Examining the Gender Wage Gap in Germany
Data from May 2019 indicates that German women receive an average of 21% less wages than German men. Germany holds one of the largest gender pay gaps in the European Union, a gap that has since widened due to COVID-19. As a consequence of the gender wage gap in Germany, German women endure poverty at a higher rate than German men. However, recent policies, lawmaking proposals and continued strong stimulus provide hope and solutions for a future of gender equality within Germany’s workforce.
The Gender Wage Gap in Germany
Despite the presence of Germany’s long-standing female chancellor, Angela Merkel, and the country’s overall reputation of upholding socially progressive policies, Germany holds the third-largest pay gap in the European Union as of 2017, ranking just behind Estonia and the Czech Republic. As of March 15, 2019, for every two lawmakers in Germany’s parliament, there exists only one female.
These pay gap inequalities force German women into poverty at a rate disproportional to men in Germany, much like the rest of the world. According to the European Union’s statistics office, 7.1 million German women faced poverty in 2017 compared to 6.1 million men. Furthermore, German women face a 16.6% risk of falling into poverty compared to a 15.2% risk for men, according to a 2021 report.
The correlation of a gender pay gap and poverty exists on an international scale as well. On September 14, 2020, the U.N. reported a global gender pay gap of 16%, meaning that female employees earn 84% of the amount their male equivalents earn globally. The global gender wage gap is especially divisive for women of color, immigrant women and mothers.
COVID-19 and Pay Inequality
According to a U.N. estimate on September 2, 2020, the U.N. expects the poverty rate for women to increase by 9.1% due to COVID-19. Germany is no exception to this global prediction. According to a Reuters report from May 14, 2020, 27% of women in Germany have had to reduce their working hours for child care purposes. In contrast, this percentage is more than the reported 16% of men (in households with at least one child younger than 14) who had to cut their working hours.
In addition, Reuters reports that this disparity is more likely in households with low or medium incomes rather than higher incomes. According to a BBC poll, German women reported facing higher financial impacts of COVID-19 than men. Roughly 32% of German women reported experiencing financial impacts of the novel coronavirus compared with 24% of men.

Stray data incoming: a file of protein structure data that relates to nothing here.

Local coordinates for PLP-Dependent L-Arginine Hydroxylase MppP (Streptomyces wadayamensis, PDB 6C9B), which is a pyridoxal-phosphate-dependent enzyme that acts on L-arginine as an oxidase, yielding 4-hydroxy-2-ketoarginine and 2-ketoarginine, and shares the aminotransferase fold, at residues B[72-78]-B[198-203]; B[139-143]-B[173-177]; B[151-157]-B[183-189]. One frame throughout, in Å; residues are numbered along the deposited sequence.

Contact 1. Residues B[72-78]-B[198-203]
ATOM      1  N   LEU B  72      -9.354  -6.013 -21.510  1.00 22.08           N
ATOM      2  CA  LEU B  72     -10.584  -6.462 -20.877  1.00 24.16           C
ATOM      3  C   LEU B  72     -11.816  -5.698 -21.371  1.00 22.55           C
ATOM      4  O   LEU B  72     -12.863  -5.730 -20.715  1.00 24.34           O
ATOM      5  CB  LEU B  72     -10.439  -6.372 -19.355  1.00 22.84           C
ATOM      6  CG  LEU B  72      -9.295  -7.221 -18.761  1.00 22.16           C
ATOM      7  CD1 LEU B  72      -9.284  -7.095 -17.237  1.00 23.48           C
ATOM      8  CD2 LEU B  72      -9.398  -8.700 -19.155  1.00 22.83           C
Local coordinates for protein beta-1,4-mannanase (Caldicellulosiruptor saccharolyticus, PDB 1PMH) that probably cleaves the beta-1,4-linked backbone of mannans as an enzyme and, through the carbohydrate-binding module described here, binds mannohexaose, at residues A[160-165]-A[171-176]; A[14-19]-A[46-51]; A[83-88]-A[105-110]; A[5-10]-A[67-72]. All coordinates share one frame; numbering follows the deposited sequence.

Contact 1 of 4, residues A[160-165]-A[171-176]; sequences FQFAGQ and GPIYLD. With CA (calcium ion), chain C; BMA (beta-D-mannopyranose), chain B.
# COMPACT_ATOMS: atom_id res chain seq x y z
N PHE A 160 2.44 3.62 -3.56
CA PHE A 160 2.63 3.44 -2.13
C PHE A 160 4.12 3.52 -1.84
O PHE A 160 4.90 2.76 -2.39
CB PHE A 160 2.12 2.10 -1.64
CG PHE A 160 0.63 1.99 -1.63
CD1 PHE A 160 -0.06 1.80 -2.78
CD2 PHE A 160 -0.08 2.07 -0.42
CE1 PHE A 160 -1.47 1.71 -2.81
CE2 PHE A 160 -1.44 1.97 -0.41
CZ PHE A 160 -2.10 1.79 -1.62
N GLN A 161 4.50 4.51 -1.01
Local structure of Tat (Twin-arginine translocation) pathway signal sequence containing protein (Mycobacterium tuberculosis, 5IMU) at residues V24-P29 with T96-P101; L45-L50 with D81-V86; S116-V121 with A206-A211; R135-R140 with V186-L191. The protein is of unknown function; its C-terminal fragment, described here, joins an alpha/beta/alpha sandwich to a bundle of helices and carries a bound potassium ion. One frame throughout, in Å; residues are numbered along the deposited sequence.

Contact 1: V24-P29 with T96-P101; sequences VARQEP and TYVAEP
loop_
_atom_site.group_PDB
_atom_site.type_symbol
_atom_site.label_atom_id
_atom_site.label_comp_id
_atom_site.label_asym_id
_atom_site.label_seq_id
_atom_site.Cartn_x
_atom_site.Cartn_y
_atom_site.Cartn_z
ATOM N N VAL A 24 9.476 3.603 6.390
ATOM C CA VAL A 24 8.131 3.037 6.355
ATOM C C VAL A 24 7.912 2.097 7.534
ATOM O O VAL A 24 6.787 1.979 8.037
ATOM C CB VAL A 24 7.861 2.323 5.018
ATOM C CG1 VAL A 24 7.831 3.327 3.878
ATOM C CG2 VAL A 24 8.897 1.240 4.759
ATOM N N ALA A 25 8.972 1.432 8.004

Closing the Gap
As the gender wage gap increases with the effects of COVID-19 both across the world and throughout Germany, hope comes in the form of advocacy, legislation and awareness. On March 4, 2021, the European Union proposed a law to compel companies to close gender pay gaps. The law also allows candidates access to salary information during interviews.
The law goes as far as imposing possible sanctions on companies that fail to comply. Under this proposed law, women employees can challenge employers when not equally compensated. The challenges then go through independent monitors with the goal to seek proper payment or treatment of all female employees.
Additionally, Germany’s consistent social stimulus throughout 2020 and into 2021 provided great economic protections for the country as a whole. Germany excels in stimulus protections and aid when compared to the majority of the world. According to The New York Times, when the primary jobholder in a family of two parents and two children loses a job in the United States, the family retains 28% of their previous income. Contrastingly, the same family would maintain 75% of their income in Germany. The New York Times describes this as a “reflection of the country’s far more generous social safety net,” listing this outcome as one of the many benefits of strong, continued economic stimulus.
Overall, while Germany continues to combat the gender pay gap as an increasing number of women and girls enter poverty due to COVID-19, recent policies surrounding transparency, accountability and fiscal stimulus in the workforce provide much hope for the future.
– Lillian Ellis